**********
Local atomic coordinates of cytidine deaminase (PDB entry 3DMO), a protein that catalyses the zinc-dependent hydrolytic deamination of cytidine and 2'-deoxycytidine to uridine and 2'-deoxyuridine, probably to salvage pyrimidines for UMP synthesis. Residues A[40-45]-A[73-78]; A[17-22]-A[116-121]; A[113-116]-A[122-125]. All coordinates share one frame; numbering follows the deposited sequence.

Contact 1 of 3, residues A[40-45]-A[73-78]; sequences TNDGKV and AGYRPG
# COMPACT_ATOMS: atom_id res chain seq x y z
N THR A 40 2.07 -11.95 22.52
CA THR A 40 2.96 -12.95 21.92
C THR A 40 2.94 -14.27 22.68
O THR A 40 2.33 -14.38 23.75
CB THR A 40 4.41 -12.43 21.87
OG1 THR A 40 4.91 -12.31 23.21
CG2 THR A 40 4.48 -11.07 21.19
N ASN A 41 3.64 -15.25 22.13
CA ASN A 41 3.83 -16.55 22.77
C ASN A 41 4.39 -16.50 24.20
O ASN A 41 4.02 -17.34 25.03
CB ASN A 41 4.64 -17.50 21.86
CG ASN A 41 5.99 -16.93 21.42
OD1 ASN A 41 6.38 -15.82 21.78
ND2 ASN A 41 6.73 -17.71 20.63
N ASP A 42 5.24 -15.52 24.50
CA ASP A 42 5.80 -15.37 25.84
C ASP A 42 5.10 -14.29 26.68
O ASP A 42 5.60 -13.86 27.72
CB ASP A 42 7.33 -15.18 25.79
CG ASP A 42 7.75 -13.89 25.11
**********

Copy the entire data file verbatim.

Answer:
Local atomic coordinates of cytidine deaminase (PDB entry 3DMO), a protein that catalyses the zinc-dependent hydrolytic deamination of cytidine and 2'-deoxycytidine to uridine and 2'-deoxyuridine, probably to salvage pyrimidines for UMP synthesis. Residues A[40-45]-A[73-78]; A[17-22]-A[116-121]; A[113-116]-A[122-125]. All coordinates share one frame; numbering follows the deposited sequence.

Contact 1 of 3, residues A[40-45]-A[73-78]; sequences TNDGKV and AGYRPG
# COMPACT_ATOMS: atom_id res chain seq x y z
N THR A 40 2.07 -11.95 22.52
CA THR A 40 2.96 -12.95 21.92
C THR A 40 2.94 -14.27 22.68
O THR A 40 2.33 -14.38 23.75
CB THR A 40 4.41 -12.43 21.87
OG1 THR A 40 4.91 -12.31 23.21
CG2 THR A 40 4.48 -11.07 21.19
N ASN A 41 3.64 -15.25 22.13
CA ASN A 41 3.83 -16.55 22.77
C ASN A 41 4.39 -16.50 24.20
O ASN A 41 4.02 -17.34 25.03
CB ASN A 41 4.64 -17.50 21.86
CG ASN A 41 5.99 -16.93 21.42
OD1 ASN A 41 6.38 -15.82 21.78
ND2 ASN A 41 6.73 -17.71 20.63
N ASP A 42 5.24 -15.52 24.50
CA ASP A 42 5.80 -15.37 25.84
C ASP A 42 5.10 -14.29 26.68
O ASP A 42 5.60 -13.86 27.72
CB ASP A 42 7.33 -15.18 25.79
CG ASP A 42 7.75 -13.89 25.11